Stadium on task; Dome being largely recycled

As the tearing down of the Metrodome continues, its parts are being put to use and the new stadium construction is moving ahead on schedule.

The Metrodome is no longer part of the Minneapolis skyline, but the plan is to make good use of the remnants of the building.

The Minnesota Sports Facilities Authority announced Wednesday that the majority of Metrodome will be recycled as part of its ongoing demolition of the stadium site. The demolition/removal is scheduled to be completed in April.

All of this is happening while construction activities for the new Vikings stadium excavation and foundation work continues.

"Our project is moving forward according to plan," Michele Kelm-Helgen, chair of the MSFA, said in a statement. "Demolition of the Metrodome will be substantially complete by the end of April and excavation and foundation work for the new stadium continues. We're also pleased that our demolition plan calls for more than 80 percent of the material that is being hauled away to be recycled for renewed use elsewhere."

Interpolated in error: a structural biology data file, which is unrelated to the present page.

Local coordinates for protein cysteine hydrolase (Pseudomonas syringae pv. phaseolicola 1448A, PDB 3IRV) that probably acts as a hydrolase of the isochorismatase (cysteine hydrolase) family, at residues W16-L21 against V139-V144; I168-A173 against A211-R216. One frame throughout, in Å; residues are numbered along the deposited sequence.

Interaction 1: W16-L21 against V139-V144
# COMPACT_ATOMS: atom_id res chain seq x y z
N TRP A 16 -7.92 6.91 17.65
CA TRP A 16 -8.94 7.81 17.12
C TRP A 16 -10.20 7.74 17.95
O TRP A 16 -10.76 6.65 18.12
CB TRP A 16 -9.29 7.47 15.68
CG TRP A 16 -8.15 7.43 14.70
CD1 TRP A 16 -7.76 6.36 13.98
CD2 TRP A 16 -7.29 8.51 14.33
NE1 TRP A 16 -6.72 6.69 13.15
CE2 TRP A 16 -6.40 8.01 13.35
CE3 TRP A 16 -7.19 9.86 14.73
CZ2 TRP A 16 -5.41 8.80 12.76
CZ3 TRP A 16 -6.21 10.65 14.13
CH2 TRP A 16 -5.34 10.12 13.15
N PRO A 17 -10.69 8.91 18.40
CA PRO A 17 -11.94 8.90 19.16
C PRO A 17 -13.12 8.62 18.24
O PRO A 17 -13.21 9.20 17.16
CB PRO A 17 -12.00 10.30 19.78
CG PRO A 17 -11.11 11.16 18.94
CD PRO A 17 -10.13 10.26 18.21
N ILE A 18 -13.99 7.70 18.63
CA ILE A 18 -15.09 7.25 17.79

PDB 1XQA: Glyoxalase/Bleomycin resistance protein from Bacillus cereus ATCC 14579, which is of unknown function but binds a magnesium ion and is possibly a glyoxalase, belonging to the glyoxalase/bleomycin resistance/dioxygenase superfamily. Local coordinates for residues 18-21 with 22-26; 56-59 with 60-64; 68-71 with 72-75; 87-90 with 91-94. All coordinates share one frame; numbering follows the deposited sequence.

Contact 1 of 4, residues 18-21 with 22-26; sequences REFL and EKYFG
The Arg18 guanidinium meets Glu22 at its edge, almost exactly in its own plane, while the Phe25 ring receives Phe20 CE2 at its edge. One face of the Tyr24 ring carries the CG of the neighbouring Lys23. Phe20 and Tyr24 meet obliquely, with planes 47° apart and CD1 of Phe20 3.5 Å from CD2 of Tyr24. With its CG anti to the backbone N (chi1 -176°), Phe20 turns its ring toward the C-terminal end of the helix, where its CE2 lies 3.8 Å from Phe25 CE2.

As part of the project update: The MSFA said that excavation is nearing 50 percent completion; 15 percent of the new stadium's drilled piers have been installed; underground mechanical and electrical utility work continue; and foundation concrete elements are being formed.

The recycling statistics are intriguing.

Metrodome seats that were not sold were already recycled. More than 120 tons of cast iron and 75 tons of High Density Poly Ethylene were recycled and sold to Minnesota manufacturing companies. 80,000 tons of concrete will be recycled for use in other building projects. The metals of the demolition being recycled include 2,500 tons of structural steel that has already been reclaimed and are being prepped for recycling off site, 2,000 tons of steel remain in the existing structure and will be recycled, 25 tons of precious metals have been recycled, and 300 tons of roof cables have been recycled.

Anyone who passes by the old Metrodome site doesn't see anything resembling the Downtown East project that is going to have the new stadium as its centerpiece. But the project remains on time for the anticipated July 2016 stadium opening and, best of all, the old Metrodome isn't simply being landfilled. It's being put to use as reclamation material or part of the new footprint for the stadium.

John Holler has been writing about the Vikings for more than a decade for Viking Update. Follow Viking Update on Twitter and discuss this topic on our message boards. To become a subscriber to the Viking Update web site or magazine, click here.

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